Astronomers from the University of Michigan discovered a ‘tiny’ supermassive black hole in the center of RGG118, a dwarf galaxy that is about 340 million light-years away.
The results of this discovery were published in the Astrophysical Journal Letters by Vivienne Baldassare, the first author of the scientific paper. The team at the University of Michigan employed the services of 6.5m Clay Telescope in Chile and Chandra’s X-ray Observatory in NASA to observe RGG118. This galaxy was first identified while conducting the Sloan Digital Sky Survey.
The newly discovered black hole is termed ‘tiny’ because it is only 50,000 times the size of the sun and over two times smaller than a similar known object. Additionally, it is 100, 000 times smaller than the biggest black hole found to date! Despite its ‘tiny’ size, this black hole is using up material at a rate comparable to that of the much larger ones.
It is believed that at the core of every big galaxy, our own Milky Way included, there is a supermassive black hole. Astronomers hold two opinions on the formation of these black holes. One hypothesis states that gigantic gas clouds ‘seed’ the black holes while another one states they have evolved from super-colossal stars believed to be 100 times as big as the sun.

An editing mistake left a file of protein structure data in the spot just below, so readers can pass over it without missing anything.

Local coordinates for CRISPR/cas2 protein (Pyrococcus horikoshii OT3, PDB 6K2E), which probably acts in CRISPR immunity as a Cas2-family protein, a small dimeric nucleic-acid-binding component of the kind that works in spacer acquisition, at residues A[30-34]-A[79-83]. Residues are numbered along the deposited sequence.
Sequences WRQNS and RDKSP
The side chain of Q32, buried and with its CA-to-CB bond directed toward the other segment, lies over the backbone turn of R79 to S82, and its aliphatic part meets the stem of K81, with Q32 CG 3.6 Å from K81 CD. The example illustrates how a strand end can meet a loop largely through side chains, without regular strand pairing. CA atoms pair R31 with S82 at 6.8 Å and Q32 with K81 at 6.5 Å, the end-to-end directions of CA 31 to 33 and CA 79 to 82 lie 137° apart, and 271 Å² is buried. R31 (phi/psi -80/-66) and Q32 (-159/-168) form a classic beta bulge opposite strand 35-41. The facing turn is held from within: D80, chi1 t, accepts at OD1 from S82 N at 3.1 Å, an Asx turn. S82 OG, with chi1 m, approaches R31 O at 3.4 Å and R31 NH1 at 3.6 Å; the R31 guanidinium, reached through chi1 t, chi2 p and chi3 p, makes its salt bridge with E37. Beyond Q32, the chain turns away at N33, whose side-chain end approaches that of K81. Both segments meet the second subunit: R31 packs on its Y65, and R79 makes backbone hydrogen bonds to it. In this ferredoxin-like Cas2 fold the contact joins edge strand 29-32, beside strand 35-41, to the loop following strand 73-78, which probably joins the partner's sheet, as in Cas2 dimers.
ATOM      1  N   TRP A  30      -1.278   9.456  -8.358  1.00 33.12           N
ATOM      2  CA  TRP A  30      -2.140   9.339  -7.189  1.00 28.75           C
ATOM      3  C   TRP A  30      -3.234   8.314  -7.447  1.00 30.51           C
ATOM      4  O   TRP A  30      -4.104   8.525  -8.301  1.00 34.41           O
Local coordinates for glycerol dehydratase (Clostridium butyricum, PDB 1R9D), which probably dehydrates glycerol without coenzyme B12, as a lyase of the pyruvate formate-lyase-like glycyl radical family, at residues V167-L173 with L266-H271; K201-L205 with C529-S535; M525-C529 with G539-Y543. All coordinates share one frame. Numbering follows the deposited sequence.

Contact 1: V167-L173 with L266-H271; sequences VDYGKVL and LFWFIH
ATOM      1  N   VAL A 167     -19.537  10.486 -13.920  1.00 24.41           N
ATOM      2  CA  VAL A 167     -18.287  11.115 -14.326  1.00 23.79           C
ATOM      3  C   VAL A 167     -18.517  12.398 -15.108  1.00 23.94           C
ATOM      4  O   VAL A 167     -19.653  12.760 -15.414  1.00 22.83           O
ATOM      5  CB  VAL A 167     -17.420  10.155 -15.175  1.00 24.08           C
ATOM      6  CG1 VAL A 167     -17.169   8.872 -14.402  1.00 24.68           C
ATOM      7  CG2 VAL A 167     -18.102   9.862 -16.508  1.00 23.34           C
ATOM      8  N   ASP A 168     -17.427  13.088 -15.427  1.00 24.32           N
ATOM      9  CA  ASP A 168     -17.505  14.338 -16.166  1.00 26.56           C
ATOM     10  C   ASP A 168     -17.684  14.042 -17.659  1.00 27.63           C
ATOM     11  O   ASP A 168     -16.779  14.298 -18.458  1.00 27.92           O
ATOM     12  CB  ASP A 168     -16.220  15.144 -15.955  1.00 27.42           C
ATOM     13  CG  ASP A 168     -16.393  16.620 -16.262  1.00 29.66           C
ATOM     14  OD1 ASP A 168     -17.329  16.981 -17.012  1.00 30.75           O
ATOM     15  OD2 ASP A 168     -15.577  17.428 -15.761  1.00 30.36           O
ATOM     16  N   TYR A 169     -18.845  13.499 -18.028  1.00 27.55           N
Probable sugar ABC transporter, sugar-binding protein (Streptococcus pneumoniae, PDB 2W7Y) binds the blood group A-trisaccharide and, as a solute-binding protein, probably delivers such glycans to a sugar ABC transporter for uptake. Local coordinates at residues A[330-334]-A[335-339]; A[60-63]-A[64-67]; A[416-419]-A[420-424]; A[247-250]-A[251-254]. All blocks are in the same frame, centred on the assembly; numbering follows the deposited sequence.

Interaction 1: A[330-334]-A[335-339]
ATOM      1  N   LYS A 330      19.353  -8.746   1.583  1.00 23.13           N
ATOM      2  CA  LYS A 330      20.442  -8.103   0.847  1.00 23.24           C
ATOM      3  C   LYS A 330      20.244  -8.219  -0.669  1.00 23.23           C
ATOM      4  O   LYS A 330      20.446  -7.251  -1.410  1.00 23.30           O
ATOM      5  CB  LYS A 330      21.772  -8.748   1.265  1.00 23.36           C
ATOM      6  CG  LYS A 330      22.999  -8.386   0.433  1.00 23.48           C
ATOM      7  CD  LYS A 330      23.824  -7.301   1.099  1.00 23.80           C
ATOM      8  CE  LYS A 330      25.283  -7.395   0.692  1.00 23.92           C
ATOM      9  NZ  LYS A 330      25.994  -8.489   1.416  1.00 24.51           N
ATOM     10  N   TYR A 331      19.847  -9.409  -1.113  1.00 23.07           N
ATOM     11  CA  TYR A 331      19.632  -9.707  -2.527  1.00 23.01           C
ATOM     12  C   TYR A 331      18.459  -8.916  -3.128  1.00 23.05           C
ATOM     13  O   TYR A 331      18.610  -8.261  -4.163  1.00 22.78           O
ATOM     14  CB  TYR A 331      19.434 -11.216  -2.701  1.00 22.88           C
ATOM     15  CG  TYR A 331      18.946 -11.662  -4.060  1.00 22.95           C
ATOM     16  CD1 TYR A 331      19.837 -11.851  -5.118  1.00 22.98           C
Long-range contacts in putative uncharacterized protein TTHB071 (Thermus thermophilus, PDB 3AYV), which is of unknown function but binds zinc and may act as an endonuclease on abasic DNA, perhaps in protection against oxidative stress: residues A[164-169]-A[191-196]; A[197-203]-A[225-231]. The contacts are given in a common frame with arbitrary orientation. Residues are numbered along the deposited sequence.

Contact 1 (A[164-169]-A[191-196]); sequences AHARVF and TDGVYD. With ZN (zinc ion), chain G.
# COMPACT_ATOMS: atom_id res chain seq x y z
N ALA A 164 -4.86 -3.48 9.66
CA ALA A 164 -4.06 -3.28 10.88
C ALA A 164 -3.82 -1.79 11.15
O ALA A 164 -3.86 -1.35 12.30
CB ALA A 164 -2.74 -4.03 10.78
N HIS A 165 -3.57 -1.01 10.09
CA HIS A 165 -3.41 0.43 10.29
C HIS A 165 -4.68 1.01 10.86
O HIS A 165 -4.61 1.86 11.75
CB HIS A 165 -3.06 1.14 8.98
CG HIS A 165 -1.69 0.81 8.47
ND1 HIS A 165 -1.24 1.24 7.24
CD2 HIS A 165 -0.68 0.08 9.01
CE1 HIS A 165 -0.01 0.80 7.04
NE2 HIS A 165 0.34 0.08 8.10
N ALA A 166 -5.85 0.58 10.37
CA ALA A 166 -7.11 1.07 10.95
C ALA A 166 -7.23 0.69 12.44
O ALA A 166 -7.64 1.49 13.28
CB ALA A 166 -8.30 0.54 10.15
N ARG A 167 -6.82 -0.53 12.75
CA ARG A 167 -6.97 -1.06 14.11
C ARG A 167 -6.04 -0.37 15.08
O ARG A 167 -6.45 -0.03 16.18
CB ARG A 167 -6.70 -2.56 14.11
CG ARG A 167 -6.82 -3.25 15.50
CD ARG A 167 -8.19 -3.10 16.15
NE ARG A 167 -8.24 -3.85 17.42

The newly discovered black hole is the first one found at the center of a dwarf galaxy. This RGG18 dwarf galaxy is so small that it is most unlikely that it has merged with any other galaxy, and this aspect makes the discovery significant. It gives a new window of opportunity for astronomers to learn more about a ‘younger’ universe. Astronomers believe that larger galaxies have been formed through mergers. Hence, these small galaxies could be analogous to galaxies of an earlier universe and might help the astronomers learn which of the two hypotheses is correct.
By investigating and studying the small galaxies and the interactions with their black holes, astronomers hope to gain more insight into the working of an earlier universe. The black holes of the present day galaxies, including our Milky Way, are dormant. The smaller galaxies such as the RGG118 are known to have active black holes that are still consuming gas, dust and stars. The active central black hole is in the process of shaping the history and helping in the evolution of the small galaxy by regulating the movement of gases and dust and temperature perhaps to form potential stars. Hence, this extremely significant discovery seems to be an ideal subject for investigation and enquiry to take a step forward in understanding as to how our universe came to be.